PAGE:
Thursday, May 9, 2013


The rain finally stopped, so I hopped on a train to spend the afternoon in Spoleto, another delightful Umbrian town about 40 miles SE of Perugia.  A colony was first formed here in 241 B.C.  Imagine that!  It's taken 2,254 years for it to grow to a population of about 39,000.  Spoleto is built on a foothill of the Apennines at an elevation of about 1300 feet.  

This fortress rests at the top of the hill.  The train station, of course, is at 0 feet.  But no mountain goat muscles needed today.  See those things snaking up the hill?

They cover the 8 of these escalators that eventually deliver you almost to the top of the hill where the fortress sits.  There's an elevator that takes you the rest of the way.  I knew that before I got here, because you know there's no way I'd climb 1,300 feet of steps to get anywhere, except maybe into heaven.

There weren't many tourists in town today...there were only 6 or 7 other people wandering around the fortress, which dates back to 1370.  

This is an inside courtyard.  You can see that the 15th century frescoes are a little worse for the wear.

There was an inside room where the walls had been covered with frescoes, but most are so damaged you can't even tell what they might have depicted.  

There were parts of a couple where you could make out the scene.

Another that is much larger than it appears here.

The views from the fortress were stunning.  This is from the room where the above frescoes were.  

I don't know what this is, but it's very photogenic.  I love the red poppies that you see all over Tuscany and Umbria.

By now it's after 1 p.m., and I know all the churches will be closed for "pranzo", so I decided to find the ristorante that rated #1 on Trip Advisor.  And I did find it, but unfortunately, it was closed.  So I went in search of a trattoria that had a very good review.  It took me about 20 minutes to find it, because the town folk didn't recognize the street name.  The last people I asked were a work crew doing some street repair.  I approached 3 men who were standing together and asked if they knew where Via Flitteria was.  "Non lo so" (I don't know) was the response from all three.  I turned around and noticed a restaurant with an outdoor patio just down the hill a bit, and it was the trattoria I was trying to find.  This work crew was standing right below the street sign, which I didn't notice either.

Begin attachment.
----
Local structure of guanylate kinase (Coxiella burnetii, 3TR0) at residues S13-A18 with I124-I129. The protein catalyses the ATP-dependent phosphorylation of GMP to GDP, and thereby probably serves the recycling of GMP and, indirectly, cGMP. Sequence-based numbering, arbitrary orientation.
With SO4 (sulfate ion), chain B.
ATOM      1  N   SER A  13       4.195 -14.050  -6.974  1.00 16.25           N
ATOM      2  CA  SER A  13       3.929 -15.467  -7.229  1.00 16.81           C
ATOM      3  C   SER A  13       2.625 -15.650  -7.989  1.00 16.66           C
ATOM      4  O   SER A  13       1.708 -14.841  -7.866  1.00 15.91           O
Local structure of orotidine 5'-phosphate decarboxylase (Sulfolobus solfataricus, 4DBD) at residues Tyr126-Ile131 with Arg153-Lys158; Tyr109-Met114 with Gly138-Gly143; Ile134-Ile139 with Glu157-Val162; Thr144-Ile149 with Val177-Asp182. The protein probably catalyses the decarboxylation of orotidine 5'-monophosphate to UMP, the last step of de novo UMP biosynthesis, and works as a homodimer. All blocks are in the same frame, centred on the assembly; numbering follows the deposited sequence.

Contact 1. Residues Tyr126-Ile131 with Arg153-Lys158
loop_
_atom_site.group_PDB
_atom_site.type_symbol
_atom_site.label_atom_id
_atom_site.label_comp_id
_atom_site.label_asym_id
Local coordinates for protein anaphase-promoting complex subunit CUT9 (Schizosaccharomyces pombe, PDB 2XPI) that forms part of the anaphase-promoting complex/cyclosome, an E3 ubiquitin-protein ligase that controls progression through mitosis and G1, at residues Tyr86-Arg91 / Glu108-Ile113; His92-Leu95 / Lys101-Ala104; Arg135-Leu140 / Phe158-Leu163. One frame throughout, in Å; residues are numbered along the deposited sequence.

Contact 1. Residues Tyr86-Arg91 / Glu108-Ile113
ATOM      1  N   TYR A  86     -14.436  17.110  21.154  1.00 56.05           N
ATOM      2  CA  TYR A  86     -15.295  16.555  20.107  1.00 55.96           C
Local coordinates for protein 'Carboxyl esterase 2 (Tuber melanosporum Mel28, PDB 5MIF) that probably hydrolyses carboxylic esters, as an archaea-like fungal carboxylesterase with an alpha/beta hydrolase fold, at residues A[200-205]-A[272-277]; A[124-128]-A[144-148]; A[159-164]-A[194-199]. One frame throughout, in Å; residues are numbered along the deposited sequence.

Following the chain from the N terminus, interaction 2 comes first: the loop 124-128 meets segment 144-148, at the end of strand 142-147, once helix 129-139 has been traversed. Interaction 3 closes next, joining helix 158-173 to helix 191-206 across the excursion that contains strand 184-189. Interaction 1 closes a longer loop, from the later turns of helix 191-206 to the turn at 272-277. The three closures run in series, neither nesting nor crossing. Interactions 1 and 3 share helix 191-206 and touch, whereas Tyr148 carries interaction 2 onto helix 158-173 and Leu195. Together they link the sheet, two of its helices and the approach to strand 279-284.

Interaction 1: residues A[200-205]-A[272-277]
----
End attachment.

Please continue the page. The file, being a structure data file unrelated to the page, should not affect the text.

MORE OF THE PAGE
Again, I forgot to take pictures, but I had a delicious lunch of pasta with wild asparagus and prosciutto and a decadent dessert of puff pastry filled with cream and topped with mixed berries.  At least the menu said it was mixed berries.  It looked like just one kind of berry to me.  When I asked the waiter what kind of berry it was, he said there were blueberries and cranberries and some other berry I didn't recognize.  Excuse me, but I know what a blueberry looks like, and there weren't any in that dessert.  So I don't know what the berry was, but it was delish!  And the bread was great--there was one kind with black olives and one with walnuts, a nice change from the usual plain white.

I did some backtracking to see the main cathedral of Spoleto--the Duomo.  There were several art students in the piazza making drawings of it.

It had a beautiful altar, modest by Assisi standards, but still impressive.

Soleto is a town filled with arches.  They're the fortress...

Opening the way to piazzas......

Curving above side streets..I don't think I've seen so many in any other place.

There were other churches I might have seen; and had there been time, I would definitely have taken the 3 kilometer hike to see this fabulous bridge.

But I didn't feel pressured to rush and see everything, because I was truly enjoying the relaxed pace of the afternoon and there was no disappointment that I missed a few sights.  

It's strange sometimes what makes a great impression.  These are the steps I walked down from the second floor of that courtyard in the fortress.  I could feel the wear of the millions of feet that trod down these stairs over the centuries.  You can see how worn and uneven they are.  It's the same shivery feeling I had when I saw the chariot ruts in the stone roads of Pompei.  There's history here beyond what we know in our country, and I feel connected to it when in the presence of what's been so carefully preserved through the ages by a people who deeply respect its traces.  

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